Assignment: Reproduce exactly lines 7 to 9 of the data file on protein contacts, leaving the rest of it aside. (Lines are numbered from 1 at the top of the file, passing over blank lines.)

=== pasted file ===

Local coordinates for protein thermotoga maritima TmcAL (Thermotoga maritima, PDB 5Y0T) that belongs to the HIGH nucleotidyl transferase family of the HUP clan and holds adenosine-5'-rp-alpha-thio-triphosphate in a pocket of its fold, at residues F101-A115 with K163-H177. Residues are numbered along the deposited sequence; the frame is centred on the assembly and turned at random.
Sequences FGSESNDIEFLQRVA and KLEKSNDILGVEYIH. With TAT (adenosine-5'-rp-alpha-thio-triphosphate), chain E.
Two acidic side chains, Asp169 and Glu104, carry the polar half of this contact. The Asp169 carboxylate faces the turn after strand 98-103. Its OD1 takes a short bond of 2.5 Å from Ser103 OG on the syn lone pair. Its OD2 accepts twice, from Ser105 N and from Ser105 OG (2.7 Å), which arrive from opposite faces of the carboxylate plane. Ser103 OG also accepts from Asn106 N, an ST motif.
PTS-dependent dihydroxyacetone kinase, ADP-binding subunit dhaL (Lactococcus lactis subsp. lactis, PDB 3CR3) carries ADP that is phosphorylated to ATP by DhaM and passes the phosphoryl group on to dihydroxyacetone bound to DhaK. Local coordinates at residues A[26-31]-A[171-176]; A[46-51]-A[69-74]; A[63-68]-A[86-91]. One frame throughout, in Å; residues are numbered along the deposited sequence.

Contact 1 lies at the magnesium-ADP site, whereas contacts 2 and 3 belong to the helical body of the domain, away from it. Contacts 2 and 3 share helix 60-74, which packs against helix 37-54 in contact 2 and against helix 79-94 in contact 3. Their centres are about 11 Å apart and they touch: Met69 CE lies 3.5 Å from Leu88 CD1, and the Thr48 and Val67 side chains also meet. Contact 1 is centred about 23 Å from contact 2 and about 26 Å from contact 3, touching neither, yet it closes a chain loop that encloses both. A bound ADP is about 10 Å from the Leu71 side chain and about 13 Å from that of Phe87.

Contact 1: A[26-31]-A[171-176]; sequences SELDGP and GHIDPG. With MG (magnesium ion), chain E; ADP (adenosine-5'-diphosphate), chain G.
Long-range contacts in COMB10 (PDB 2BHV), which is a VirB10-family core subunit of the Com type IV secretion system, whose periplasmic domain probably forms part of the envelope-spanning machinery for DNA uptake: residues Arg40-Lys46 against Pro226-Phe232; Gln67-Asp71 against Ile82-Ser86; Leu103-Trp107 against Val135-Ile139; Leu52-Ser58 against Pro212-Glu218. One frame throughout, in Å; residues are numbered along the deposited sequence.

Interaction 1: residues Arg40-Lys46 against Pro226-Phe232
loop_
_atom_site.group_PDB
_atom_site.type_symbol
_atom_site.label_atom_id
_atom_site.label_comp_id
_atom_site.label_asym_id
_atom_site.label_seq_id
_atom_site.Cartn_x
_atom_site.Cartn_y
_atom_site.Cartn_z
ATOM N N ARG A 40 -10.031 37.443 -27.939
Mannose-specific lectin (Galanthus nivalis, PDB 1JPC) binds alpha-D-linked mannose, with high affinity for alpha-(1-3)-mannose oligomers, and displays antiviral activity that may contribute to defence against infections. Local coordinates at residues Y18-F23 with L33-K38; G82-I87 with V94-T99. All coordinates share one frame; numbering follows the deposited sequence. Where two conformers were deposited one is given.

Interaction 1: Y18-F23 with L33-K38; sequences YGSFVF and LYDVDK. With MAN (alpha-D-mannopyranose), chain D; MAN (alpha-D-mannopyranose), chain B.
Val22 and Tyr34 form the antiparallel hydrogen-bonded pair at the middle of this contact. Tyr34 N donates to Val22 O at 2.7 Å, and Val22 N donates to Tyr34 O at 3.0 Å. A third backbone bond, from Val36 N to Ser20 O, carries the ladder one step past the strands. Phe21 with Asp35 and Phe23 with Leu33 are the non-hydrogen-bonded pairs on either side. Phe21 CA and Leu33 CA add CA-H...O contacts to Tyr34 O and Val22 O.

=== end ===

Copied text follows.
Long-range contacts in COMB10 (PDB 2BHV), which is a VirB10-family core subunit of the Com type IV secretion system, whose periplasmic domain probably forms part of the envelope-spanning machinery for DNA uptake: residues Arg40-Lys46 against Pro226-Phe232; Gln67-Asp71 against Ile82-Ser86; Leu103-Trp107 against Val135-Ile139; Leu52-Ser58 against Pro212-Glu218. One frame throughout, in Å; residues are numbered along the deposited sequence.

Interaction 1: residues Arg40-Lys46 against Pro226-Phe232
loop_